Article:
Signals contained in the common channel include information to be transmitted to all the mobile terminals currently belonging to the sector. An example of such information is a primary-common control physical channel (P-CCPCH) used in W-CDMA mobile communications systems. For this reason, the common channel is transmitted to the entire area of the sector. However, if the user distribution in the sector can be known at the signal transmission apparatus of the base station, omnidirectional sector transmission (shown in FIG. 7A) of the common channel can be avoided, and instead, an appropriate beam pattern (illustrated in FIG. 7B or 7C) can be selected to transmit the common channel. Avoiding omni-direction transmission to the entire area of the sector is advantageous because the transmit power previously consumed by the omnidirectional sector transmission can be assigned to individual channels, and consequently, the sector capacity can be increased.

In addition, two or more common channels can be transmitted using different beam patterns, as illustrated in FIG. 7D. When multiplexing beam patterns, each beam pattern has to be identified based on some factors, such as frequencies, time slots, spread codes, or combinations thereof. The details about such factors are explained below.

Explanation is made of transmission of multiple common channels, all or a part of which common channels are different from each other, using multiple directional beams depending on the user distribution in the sector, with reference to FIG. 2 and FIG. 8. In FIG. 8, common channels are transmitted using nine beam patterns θ1 to θ9 having different directivities. The weighting factors of the beam patterns are determined such that the entire area of the sector (indicated by the dashed line) is covered by these beam patterns. Users 1 and 3 belong to beam pattern θ2, users 2, 3, and 4 belong to beam pattern θ3, user 5 belongs to beam pattern θ4, users 6 and 7 belong to beam pattern θ6, and users 8 and 9 belong to beam pattern θ8.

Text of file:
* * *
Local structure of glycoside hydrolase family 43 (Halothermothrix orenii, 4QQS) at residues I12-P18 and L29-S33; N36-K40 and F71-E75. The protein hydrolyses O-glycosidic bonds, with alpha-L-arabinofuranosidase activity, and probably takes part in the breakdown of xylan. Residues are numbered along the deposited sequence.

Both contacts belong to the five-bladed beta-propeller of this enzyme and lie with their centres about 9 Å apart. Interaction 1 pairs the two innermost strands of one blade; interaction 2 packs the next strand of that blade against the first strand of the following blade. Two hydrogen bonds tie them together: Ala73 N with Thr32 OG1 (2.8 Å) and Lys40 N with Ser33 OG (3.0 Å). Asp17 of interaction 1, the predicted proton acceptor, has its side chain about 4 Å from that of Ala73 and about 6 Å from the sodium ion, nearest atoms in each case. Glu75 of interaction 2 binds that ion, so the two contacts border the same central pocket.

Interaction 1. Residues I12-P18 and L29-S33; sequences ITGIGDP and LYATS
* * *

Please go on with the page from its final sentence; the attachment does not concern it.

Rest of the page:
The location of each user is figured out by the user location information management unit 224. The location or the direction of the user can be estimated by, for example, measuring the direction of the arriving wave of the uplink signal transmitted from the user terminal at the signal transmission apparatus (of the base station). Alternatively, the location information may be acquired by receiving direct information as to by which beam pattern the user is currently covered. In any case, the user location information management unit 224 possesses information about the users and their locations (or the directions from the base station), and supplies the information to the user determination units 228.